There have been a number of attempts since the inception of the glass electrode to replace the internal filling solution with a solid state form of contact. These have included both metallic and non-metallic materials. In the present work such contacts are reviewed, the nature of the materials, and conduction mechanisms between the contact and glass are discussed. Noble metal contacts alone are not expected to give a reproducible performance because of the lack of a common charge carrier which would allow conduction across the interface. However insertion of a non-metallic transition material which contains charge carriers common to both metal and glass may lead to more predictable performance. The materials, sodium tungsten bronze, iron-aluminium-sodium silicate glass, and various silver salts were interposed between a metal conductor and ion sensitive glass. Potentiometric measurements were made to determine sensitivity and time dependence of the output potential. These revealed that both the sodium tungsten bronze and iron-aluminium-sodium silicate glass gave improved performance over noble metal contacts. The silver salt contacts gave variable performance but it was shown that composite silver salts led to greater predictability of the value of the potential. Spectroscopic measurements were made to allow association of the observed concentration changes at the interface with potentiometric data and contribute to elucidation of reaction mechanisms. It was possible to relate the observed potential changes for silver halides with the increase in silver metal content in the halide layer. Interfacial conduction mechanisms remain unclear but charge transfer is most likely to occur through ionic conduction of sodium or silver ions across the interface. Sodium containing contacts, particularly iron-aluminium-sodium silicate glass, appeared to give a more stable output potential than silver containing contacts. Fabrication of an all-solid-state glass electrode from the former class of materials may be both simpler and more likely to achieve a reliable sensor than from the latter.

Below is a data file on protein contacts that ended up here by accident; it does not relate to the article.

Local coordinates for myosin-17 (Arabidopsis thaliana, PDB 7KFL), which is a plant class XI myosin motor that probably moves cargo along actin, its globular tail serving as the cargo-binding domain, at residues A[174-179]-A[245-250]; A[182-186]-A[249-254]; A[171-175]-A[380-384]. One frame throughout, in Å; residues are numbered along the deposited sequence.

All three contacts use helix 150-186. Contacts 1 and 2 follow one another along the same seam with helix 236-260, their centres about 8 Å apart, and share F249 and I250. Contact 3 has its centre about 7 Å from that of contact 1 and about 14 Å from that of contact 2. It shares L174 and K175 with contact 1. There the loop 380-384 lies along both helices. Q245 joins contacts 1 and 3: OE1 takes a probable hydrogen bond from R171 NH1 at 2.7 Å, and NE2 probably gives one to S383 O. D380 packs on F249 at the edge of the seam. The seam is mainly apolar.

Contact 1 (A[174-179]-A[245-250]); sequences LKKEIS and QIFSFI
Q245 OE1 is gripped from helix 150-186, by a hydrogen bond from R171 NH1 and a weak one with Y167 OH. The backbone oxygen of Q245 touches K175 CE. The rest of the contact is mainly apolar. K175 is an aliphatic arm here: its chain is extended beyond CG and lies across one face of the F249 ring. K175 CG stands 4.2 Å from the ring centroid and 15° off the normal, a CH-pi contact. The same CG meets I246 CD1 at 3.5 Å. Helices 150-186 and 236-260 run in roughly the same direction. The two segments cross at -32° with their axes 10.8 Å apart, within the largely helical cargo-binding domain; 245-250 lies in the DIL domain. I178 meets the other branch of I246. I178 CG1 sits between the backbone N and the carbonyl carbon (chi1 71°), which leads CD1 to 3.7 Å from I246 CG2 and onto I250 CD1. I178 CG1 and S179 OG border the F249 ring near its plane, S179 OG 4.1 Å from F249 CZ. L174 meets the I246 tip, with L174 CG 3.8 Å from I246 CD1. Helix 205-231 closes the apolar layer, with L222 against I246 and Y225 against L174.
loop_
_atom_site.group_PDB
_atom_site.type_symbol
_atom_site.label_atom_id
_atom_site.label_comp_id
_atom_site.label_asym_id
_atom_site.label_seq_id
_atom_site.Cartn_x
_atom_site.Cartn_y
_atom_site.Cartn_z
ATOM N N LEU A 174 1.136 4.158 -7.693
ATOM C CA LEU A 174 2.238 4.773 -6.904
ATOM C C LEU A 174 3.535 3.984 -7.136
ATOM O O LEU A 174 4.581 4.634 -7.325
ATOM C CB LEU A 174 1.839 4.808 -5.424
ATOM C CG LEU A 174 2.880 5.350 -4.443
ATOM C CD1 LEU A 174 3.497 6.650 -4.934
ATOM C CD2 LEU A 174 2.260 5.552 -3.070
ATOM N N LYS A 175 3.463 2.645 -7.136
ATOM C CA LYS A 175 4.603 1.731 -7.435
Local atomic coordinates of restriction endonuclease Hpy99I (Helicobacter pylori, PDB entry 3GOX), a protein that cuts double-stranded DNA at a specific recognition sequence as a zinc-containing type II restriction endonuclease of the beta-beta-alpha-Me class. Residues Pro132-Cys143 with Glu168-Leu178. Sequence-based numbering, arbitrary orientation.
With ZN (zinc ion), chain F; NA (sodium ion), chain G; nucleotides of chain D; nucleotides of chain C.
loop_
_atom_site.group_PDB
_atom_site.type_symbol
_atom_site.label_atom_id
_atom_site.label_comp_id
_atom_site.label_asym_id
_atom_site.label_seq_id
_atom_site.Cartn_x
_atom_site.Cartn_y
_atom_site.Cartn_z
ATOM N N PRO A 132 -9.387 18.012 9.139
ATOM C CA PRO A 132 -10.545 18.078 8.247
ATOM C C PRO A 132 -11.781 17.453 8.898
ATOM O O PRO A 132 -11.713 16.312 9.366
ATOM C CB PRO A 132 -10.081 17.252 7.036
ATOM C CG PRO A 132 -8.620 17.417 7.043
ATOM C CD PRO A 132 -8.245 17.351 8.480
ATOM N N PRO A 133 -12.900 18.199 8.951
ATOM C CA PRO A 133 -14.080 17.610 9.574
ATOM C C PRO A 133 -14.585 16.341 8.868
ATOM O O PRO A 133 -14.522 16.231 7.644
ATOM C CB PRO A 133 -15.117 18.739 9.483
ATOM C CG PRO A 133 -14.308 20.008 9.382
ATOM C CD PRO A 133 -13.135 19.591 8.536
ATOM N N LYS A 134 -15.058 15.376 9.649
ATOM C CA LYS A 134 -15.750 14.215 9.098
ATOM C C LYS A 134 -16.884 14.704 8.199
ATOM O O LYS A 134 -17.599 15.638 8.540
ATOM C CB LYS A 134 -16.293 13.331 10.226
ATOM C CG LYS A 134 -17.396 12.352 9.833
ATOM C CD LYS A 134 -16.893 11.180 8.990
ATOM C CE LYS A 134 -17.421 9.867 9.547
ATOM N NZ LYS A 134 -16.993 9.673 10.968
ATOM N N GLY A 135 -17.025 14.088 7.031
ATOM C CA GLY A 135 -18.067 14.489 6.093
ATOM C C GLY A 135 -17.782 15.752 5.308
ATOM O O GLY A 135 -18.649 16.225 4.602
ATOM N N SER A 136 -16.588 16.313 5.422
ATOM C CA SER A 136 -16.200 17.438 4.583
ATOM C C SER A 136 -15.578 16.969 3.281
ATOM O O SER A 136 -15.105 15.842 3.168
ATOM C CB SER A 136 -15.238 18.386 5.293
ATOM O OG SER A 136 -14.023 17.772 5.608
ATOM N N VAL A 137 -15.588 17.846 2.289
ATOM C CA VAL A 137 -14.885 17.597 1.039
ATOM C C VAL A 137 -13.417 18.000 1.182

|Wilson, James Charles
|University of Edinburgh
|Electronic Thesis or Dissertation
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